You can subscribe to the events of any window in a project. By default, all event data will be cached in the local window object.

>>> dataw.subscribe()
>>> dataw
       time        x        y        z
6   0.15979 -2.30180  0.23155  10.6510
7   0.18982 -1.41650  1.18500  11.0730
8   0.22040 -0.27241  2.22010  11.9860
9   0.24976 -0.61292  2.22010  11.9860
10  0.27972  1.33480  4.24950  11.4140
11  0.31802  3.44590  7.58650  12.5990

You can limit the number of cached events using the limit parameter. For example, to only keep the last 20 events, you would do the following.

>>> dataw.subscribe(limit=20)

You can also limit the amount of time that events are collected using the horizon parameter. It will take a datetime, date, time, or timedelta object.

>>> dataw.subscribe(horizon=datetime.timedelta(hours=1))

You can also perform any DataFrame operation on your ESP windows.

<class 'pandas.core.frame.DataFrame'>
Int64Index: 2108 entries, 6 to 2113
Data columns (total 4 columns):
time    2108 non-null float64
x       2108 non-null float64
y       2108 non-null float64
z       2108 non-null float64
dtypes: float64(4)
memory usage: 82.3 KB

>>> dataw.describe()
            time          x          y          z
count  20.000000  20.000000  20.000000  20.000000
mean   69.655050  -4.365320   8.589630  -1.675292
std     0.177469   1.832482   2.688911   2.108300
min    69.370000  -7.436700   4.862500  -5.175700
25%    69.512500  -5.911250   7.007675  -3.061150
50%    69.655000  -4.099700   7.722700  -1.702500
75%    69.797500  -2.945400   9.132350  -0.766110
max    69.940000  -1.566300  14.601000   3.214400

Using ESPPY Visualizations with Jupyter LAB

NOTE: These instructions assume you have Anaconda installed.

The steps to use the new ESPPY 6.2 jupyterlab visualizations are:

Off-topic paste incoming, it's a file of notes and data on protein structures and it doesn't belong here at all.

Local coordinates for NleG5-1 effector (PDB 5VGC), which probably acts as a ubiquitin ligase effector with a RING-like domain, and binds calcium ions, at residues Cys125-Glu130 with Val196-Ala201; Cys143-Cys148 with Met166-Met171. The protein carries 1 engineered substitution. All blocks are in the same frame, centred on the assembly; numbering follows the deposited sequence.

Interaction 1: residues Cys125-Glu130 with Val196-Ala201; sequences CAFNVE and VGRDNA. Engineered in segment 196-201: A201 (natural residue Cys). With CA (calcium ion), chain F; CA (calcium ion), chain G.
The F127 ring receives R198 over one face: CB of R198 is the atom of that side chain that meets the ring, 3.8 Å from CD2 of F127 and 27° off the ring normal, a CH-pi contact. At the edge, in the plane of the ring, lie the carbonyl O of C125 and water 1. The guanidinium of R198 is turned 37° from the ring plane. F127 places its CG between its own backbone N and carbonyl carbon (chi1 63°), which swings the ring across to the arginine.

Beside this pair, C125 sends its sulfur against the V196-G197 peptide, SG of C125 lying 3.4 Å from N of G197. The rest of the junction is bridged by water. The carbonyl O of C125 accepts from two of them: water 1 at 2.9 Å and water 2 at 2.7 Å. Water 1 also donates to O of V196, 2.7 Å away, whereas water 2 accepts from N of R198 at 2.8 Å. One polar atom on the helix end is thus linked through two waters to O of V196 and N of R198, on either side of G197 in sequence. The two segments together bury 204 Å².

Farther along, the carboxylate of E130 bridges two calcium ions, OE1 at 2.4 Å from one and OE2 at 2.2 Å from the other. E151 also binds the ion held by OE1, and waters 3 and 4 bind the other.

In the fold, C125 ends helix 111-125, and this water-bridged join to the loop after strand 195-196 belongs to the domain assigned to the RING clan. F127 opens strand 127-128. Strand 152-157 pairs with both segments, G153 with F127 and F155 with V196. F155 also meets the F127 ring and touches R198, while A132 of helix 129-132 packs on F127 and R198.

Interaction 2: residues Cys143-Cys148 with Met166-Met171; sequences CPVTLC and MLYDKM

1. Create new Anaconda environment. This can be called anything you want, but for this demonstration the environment will be called esp

    $ conda create -n esp python=3.7
  2. Activate the new environment, i.e. make it your current environment

    $ conda activate esp
  3. Install the following packages:

    $ pip install jupyter
    $ pip install jupyterlab
    $ pip install matplotlib
    $ pip install ipympl
    $ pip install pandas
    $ pip install requests
    $ pip install image
    $ pip install ws4py
    $ pip install plotly
    $ pip install ipyleaflet
    $ pip install graphviz
  4. Install the following Jupyterlab extensions:

    $ jupyter labextension install @jupyter-widgets/jupyterlab-manager
    $ jupyter labextension install plotlywidget
    $ jupyter labextension install jupyter-leaflet
  5. Install the following packages (WINDOWS ONLY):

    $ conda install -c conda-forge python-graphviz
  6. Create a working directory and change to it

    $ cd $HOME
    $ mkdir esppy
    $ cd esppy
  7. Install ESPPY

    pip install sas-esppy==6.2
  8. Create a notebooks directory to store your notebooks

    $ mkdir notebooks
  9. Start the Jupyterlab server (Pick an available port of your choosing, this example uses 35000)

    $ jupyter lab --port 35000

Once these steps are complete, you should be able to use the latest ESP graphics in your Jupyter notebooks.


The full API documentation of ESPPy is available at